NW by Zadie Smith highlights the paradoxes in human existence. It follows the lives of four London friends who grew up in the same impoverished area of northwest London. Ideas of class and ethnicity are major players in this character-driven, passionate story that keeps you guessing on what comes next.
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Ghosts in the graveyard. Knocks at the door when no one is there. Houses cursed with madness. In our experience, horror that is only hinted can be much more terrifying than outright gore. Let the masters add an extra thrill to otherworldly nights with Edward Gorey’s Haunted Looking Glass. Fall under the spell of “The Monkey’s Paw” by W.W. Jacobs or of “The Dream Woman” by Wilkie Collins. Stories from none other than Bram Stoker, Charles Dickens, and Robert Louis Stevenson will make you think twice about trusting your own eyes and ears. Each gothic chill is prefaced by one of Edward Gorey’s original creepy-cute illustrations. Whether you prefer the odd or the truly frightening, this collection will satisfy your hunger for spooky.
The term “art house” implies that a movie is more experimental or artistic than the blockbuster, popular norm. Art house films can be of any genre and look to stretch their audience, as well as entertain them.
Make your Halloween fangtasticly strange. Click here for art house horror films.
Last year, Michael Gruber’s The Good Son made it onto Stephen King’s Entertainment Weekly column, “The Best Books I Read in 2012”. Gruber’s back with another action-packed standalone, The Return. Richard Marder has an inoperable brain tumor that could kill him at any time. He wants to get his life in order and that means punishing the drug lord he blames for his wife’s suicide. Marder goes to Mexico to bury his wife’s ashes and take vengeance. With the help of an old army buddy and a gang of squatters on his property, Marder goes to war with two drug cartels. If you like movies like Red, The Expendables, and Die Hard, try Michael Gruber’s novel The Return.
If you like dry English humor, then Kind Hearts and Coronets is for you. Louis plots the demise of family members, shortening the line of succession to become Duke. His conniving and lust for revenge is punctuated with humorous circumstances and whimsical dialog as he romances, manipulates, and eliminates his relatives.
It’s a good bet you already know the work of Edward Curtis. Open any American history book that discusses Native Americans, and there will likely be illustrations attributed to him. These timeless portraits are striking in their balance of dignity and intimacy, and they represent one man’s lifelong crusade to document a vanishing culture. Short Nights of the Shadow Catcher: The Epic Life and Immortal Photographs of Edward Curtis by Timothy Egan is the inaugural winner of the Andrew Carnegie Medal for Excellence in Nonfiction. Read about the adventurer who was obsessive to the point of risking his life, losing his family, and finishing destitute. His legacy is not only the photographs which have become the defining images of the First Nations but also the heroic story which brought them to be.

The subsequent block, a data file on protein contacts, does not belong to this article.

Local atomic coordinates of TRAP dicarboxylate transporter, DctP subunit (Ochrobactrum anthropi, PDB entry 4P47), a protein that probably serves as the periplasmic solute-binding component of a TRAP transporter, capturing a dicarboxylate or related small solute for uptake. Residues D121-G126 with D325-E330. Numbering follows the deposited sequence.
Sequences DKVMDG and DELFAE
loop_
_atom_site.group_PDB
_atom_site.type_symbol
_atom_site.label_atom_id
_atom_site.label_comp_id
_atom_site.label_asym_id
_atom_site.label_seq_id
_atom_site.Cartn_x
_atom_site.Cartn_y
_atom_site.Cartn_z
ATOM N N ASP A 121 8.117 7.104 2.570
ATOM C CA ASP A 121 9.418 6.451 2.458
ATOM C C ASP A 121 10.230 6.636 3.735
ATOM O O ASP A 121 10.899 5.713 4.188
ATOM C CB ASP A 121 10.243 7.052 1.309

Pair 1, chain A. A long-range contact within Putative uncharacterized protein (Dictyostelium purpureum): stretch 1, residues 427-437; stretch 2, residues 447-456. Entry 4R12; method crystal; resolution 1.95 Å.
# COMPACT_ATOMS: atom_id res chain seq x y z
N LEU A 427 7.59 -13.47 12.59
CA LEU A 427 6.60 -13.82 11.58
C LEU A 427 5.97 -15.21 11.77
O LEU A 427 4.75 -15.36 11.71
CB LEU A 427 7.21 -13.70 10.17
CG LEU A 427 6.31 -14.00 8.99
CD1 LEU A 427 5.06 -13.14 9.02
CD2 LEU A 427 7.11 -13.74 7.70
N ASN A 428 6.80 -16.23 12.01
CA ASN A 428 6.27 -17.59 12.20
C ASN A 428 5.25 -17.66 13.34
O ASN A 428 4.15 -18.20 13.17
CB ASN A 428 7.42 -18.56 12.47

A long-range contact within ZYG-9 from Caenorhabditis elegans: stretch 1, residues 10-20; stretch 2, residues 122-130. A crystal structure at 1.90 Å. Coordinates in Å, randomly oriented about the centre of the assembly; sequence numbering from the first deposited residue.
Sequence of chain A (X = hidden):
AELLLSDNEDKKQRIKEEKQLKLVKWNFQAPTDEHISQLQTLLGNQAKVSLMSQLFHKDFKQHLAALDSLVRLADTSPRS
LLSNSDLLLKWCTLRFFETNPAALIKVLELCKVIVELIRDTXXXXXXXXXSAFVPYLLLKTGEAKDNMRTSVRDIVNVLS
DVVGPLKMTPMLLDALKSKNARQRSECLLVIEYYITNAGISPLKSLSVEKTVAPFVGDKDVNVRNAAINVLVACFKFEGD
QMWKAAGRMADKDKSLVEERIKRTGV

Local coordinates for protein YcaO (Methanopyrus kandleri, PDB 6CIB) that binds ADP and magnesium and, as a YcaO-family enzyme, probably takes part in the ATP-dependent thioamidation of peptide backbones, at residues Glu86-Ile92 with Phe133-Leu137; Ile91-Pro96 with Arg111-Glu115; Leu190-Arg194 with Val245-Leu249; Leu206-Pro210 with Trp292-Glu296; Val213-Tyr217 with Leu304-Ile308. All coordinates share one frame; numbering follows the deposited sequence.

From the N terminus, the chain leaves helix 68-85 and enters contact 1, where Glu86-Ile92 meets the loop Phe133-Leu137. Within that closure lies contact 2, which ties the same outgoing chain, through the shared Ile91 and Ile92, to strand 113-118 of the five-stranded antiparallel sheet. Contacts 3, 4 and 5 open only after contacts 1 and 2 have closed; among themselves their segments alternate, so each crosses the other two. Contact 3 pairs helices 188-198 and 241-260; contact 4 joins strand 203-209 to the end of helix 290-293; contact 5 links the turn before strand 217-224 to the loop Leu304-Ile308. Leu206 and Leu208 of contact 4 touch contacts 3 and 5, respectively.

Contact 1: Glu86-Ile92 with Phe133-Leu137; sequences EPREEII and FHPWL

You’ve done Water for Elephants, next you read The Night Circus, but now you’re at a loss. Don’t be! The midway is waiting for you, full of love, thrills, funnel cake, and exotica. The Library will help you run away to the circus.
Are young Americans being properly trained for complex thought and competing in a global economy? Amanda Ripley, a Times journalist, studied this issue through the lives of three American teens studying abroad in The Smartest Kids in the World: And How They Got That Way. Kim is a 15-year old who leaves Oklahoma for Finland. Eric is 18 and leaves Minnesota for South Korea. Tom is 17 and takes Poland over Pennsylvania. Ripley examines why a handful of countries are gaining critical thinking skills and outpacing America in subjects across the board. As Ripley examines the data, Kim, Tom, and Eric give her the inside scoop or what student life is like and how the educational mindset of teenagers in other countries compares to the United States.
SPOILER WARNING: These book discussion questions are highly detailed and will ruin plot points, if you have not read the book.
Title: The Language of Flowers
Author: Vanessa Diffenbough
Page Count: 322
Genre: Contemporary Fiction
Tone: Engaging, emotional
1. The story starts with a fire. What happens to Victoria? How does she react?